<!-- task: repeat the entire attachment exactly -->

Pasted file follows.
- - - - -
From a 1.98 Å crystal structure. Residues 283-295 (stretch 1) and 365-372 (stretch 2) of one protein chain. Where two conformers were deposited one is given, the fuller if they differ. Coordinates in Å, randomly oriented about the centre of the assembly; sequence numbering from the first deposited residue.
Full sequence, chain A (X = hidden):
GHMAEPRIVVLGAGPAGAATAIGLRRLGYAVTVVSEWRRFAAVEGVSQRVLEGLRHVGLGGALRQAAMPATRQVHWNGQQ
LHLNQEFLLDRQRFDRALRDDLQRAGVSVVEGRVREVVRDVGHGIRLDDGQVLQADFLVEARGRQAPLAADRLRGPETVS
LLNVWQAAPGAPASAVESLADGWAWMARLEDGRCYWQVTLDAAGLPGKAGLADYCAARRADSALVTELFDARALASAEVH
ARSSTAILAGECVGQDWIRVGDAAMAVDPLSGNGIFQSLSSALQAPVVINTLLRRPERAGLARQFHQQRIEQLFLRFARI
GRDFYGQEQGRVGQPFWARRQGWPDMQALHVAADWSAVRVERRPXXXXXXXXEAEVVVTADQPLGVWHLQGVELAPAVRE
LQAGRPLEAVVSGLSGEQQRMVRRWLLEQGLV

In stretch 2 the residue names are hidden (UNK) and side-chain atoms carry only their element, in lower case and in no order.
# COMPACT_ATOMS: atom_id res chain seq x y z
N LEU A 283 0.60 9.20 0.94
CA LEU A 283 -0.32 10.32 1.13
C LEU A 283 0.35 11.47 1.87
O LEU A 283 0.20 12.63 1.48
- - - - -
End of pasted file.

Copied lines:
From a 1.98 Å crystal structure. Residues 283-295 (stretch 1) and 365-372 (stretch 2) of one protein chain. Where two conformers were deposited one is given, the fuller if they differ. Coordinates in Å, randomly oriented about the centre of the assembly; sequence numbering from the first deposited residue.
Full sequence, chain A (X = hidden):
GHMAEPRIVVLGAGPAGAATAIGLRRLGYAVTVVSEWRRFAAVEGVSQRVLEGLRHVGLGGALRQAAMPATRQVHWNGQQ
LHLNQEFLLDRQRFDRALRDDLQRAGVSVVEGRVREVVRDVGHGIRLDDGQVLQADFLVEARGRQAPLAADRLRGPETVS
LLNVWQAAPGAPASAVESLADGWAWMARLEDGRCYWQVTLDAAGLPGKAGLADYCAARRADSALVTELFDARALASAEVH
ARSSTAILAGECVGQDWIRVGDAAMAVDPLSGNGIFQSLSSALQAPVVINTLLRRPERAGLARQFHQQRIEQLFLRFARI
GRDFYGQEQGRVGQPFWARRQGWPDMQALHVAADWSAVRVERRPXXXXXXXXEAEVVVTADQPLGVWHLQGVELAPAVRE
LQAGRPLEAVVSGLSGEQQRMVRRWLLEQGLV

In stretch 2 the residue names are hidden (UNK) and side-chain atoms carry only their element, in lower case and in no order.
# COMPACT_ATOMS: atom_id res chain seq x y z
N LEU A 283 0.60 9.20 0.94
CA LEU A 283 -0.32 10.32 1.13
C LEU A 283 0.35 11.47 1.87
O LEU A 283 0.20 12.63 1.48